Russia wants to weaken the Iranian security forces still present in Syria, by using both the Iranian indifference about the Syrian conquest of Idlib and Iran’s traditional tendency to remain – with its forces – on the border between Iran and Syria and to operate, above all, in favor of the corridor between the Iranian Shi’ite capital and southern Lebanon.

Russia is not really interested in it.

Moreover, the Russian Federation wants Turkey to quickly disarm its Jihadist militia forces in Idlib, particularly Hayat Tahrir al-Sham, so as to enable its ally Bashar al-Assad achieve full control of the Afrin area, the key point of the northern Syrian border and, above all, over the military relations between Turkey and Syria.

With a view to counterbalancing this disagreement with Turkey, Iraq, and possibly Iran, Russia is working on agreements with the most important Sunni leaderships.

The issue is much broader: since early August 2019, Lebanon and Iraq have been an integral part of the “Astana process.”

Russia has also proposed a tripartite agreement between Lebanon, Syria, and Russia, exclusively for the repatriation of Syrian refugees. If Iraq manages to carve out a credible role as mediator between Iran and Saudi Arabia, Russia could create a future duopoly with Iraq in Syria, so as to prevent the Iranian “mortmain” and the Jihadist and Sunni pressure on the borders of Bashar al-Assad’s regime.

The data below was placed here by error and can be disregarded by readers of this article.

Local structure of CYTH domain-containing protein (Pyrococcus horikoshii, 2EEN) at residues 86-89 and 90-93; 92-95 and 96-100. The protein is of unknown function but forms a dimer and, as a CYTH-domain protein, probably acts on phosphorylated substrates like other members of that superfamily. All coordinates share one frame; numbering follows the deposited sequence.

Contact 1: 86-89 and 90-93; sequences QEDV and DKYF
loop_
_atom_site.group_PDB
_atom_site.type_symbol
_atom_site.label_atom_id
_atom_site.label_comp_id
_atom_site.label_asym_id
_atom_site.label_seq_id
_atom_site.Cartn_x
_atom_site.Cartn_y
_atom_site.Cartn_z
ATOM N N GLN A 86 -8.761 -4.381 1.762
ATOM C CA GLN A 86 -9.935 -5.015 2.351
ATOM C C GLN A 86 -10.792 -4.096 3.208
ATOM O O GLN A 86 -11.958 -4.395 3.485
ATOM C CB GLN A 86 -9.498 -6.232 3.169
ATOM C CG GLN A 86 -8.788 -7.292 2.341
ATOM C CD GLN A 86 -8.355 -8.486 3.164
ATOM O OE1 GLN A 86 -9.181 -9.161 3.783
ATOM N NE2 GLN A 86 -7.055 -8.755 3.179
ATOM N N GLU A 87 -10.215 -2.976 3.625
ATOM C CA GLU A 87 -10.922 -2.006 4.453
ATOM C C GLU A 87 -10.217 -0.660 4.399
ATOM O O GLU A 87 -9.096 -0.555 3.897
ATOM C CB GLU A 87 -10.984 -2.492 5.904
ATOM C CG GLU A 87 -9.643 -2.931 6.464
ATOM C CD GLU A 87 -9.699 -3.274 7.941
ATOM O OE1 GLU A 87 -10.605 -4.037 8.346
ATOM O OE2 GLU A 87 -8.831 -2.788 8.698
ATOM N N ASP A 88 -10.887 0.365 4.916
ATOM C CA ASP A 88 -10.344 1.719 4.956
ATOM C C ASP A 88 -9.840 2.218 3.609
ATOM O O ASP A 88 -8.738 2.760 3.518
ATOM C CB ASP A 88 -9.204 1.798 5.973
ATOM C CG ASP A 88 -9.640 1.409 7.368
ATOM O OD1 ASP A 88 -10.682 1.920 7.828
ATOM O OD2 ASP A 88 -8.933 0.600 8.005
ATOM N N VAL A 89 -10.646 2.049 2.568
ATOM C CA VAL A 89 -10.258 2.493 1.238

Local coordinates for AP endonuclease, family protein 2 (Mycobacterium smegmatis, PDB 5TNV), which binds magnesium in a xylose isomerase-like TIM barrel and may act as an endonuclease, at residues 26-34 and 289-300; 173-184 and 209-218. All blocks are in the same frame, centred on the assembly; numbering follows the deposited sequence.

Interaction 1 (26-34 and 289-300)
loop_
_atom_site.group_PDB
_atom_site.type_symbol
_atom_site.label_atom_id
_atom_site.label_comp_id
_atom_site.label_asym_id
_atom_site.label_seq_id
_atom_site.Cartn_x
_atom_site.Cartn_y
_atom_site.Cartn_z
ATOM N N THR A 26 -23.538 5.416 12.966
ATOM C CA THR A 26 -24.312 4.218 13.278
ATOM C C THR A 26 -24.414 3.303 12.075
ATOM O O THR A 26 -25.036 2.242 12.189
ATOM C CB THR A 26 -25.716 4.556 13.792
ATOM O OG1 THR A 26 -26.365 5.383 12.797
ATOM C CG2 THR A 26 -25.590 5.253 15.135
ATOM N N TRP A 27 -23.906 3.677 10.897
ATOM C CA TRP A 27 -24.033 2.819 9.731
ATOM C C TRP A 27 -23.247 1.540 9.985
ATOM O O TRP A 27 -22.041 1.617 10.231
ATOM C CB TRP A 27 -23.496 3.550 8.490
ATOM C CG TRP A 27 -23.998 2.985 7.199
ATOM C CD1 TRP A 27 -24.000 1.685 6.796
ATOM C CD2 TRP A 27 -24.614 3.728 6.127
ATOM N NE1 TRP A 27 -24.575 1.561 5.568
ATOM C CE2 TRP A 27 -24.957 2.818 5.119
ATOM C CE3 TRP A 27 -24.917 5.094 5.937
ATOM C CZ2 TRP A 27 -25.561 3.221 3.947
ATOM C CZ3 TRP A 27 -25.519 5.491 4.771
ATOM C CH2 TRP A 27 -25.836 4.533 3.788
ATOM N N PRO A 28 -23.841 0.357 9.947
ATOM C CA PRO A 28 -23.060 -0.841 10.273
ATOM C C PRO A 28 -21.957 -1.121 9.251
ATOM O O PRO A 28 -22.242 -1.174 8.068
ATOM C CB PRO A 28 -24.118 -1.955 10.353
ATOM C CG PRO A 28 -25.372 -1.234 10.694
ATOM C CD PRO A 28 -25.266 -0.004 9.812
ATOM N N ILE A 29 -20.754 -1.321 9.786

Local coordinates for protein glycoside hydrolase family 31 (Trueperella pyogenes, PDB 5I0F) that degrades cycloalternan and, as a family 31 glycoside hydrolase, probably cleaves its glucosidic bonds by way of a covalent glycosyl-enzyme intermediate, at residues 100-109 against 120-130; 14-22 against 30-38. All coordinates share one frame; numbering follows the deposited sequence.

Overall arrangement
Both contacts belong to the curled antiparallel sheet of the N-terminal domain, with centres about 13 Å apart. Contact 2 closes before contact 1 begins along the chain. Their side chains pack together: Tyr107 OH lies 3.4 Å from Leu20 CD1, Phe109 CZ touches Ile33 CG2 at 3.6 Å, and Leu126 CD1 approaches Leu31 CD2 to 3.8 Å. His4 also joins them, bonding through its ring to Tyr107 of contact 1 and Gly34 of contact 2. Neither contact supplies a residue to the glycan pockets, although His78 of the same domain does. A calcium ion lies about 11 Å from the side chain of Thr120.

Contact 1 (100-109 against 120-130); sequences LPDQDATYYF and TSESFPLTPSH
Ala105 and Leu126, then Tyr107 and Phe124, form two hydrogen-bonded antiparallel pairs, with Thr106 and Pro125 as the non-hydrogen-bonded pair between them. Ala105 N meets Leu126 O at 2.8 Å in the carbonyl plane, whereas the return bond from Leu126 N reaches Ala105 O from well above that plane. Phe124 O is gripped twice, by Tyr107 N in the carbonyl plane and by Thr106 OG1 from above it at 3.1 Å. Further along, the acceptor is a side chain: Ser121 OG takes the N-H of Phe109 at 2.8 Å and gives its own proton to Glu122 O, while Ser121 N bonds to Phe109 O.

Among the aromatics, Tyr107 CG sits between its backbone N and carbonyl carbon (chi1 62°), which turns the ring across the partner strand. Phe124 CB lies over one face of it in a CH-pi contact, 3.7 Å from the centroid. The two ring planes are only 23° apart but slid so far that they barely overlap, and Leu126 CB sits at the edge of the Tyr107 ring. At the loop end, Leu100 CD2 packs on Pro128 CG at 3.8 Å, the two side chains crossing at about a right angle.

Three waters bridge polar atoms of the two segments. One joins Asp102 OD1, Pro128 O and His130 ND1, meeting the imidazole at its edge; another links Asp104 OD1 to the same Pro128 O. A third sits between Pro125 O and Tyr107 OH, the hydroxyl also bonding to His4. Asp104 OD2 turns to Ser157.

It should not seem strange that the other trump card of the Russian Federation is Egypt and the Emirates. It is by no mere coincidence that all of these countries have reopened their diplomatic channels with Syria.

Russia views Egypt as a reliable partner in Syria, considering, among other things, the longstanding support provided by Egypt to Assad.